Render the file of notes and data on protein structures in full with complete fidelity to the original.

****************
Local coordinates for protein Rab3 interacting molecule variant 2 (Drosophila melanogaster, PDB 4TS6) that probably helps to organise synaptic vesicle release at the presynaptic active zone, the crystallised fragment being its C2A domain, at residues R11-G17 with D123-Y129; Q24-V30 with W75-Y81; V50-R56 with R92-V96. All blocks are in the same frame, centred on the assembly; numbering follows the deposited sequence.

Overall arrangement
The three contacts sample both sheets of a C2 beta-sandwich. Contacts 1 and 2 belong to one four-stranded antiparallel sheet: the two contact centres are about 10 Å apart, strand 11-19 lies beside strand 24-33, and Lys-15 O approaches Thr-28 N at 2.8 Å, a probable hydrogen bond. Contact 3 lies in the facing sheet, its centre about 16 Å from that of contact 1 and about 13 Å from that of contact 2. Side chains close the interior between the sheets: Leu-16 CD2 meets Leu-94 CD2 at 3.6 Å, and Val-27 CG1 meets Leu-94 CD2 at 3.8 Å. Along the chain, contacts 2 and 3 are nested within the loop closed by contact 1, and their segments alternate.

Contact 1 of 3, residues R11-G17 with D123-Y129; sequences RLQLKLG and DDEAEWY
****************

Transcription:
Local coordinates for protein Rab3 interacting molecule variant 2 (Drosophila melanogaster, PDB 4TS6) that probably helps to organise synaptic vesicle release at the presynaptic active zone, the crystallised fragment being its C2A domain, at residues R11-G17 with D123-Y129; Q24-V30 with W75-Y81; V50-R56 with R92-V96. All blocks are in the same frame, centred on the assembly; numbering follows the deposited sequence.

Overall arrangement
The three contacts sample both sheets of a C2 beta-sandwich. Contacts 1 and 2 belong to one four-stranded antiparallel sheet: the two contact centres are about 10 Å apart, strand 11-19 lies beside strand 24-33, and Lys-15 O approaches Thr-28 N at 2.8 Å, a probable hydrogen bond. Contact 3 lies in the facing sheet, its centre about 16 Å from that of contact 1 and about 13 Å from that of contact 2. Side chains close the interior between the sheets: Leu-16 CD2 meets Leu-94 CD2 at 3.6 Å, and Val-27 CG1 meets Leu-94 CD2 at 3.8 Å. Along the chain, contacts 2 and 3 are nested within the loop closed by contact 1, and their segments alternate.

Contact 1 of 3, residues R11-G17 with D123-Y129; sequences RLQLKLG and DDEAEWY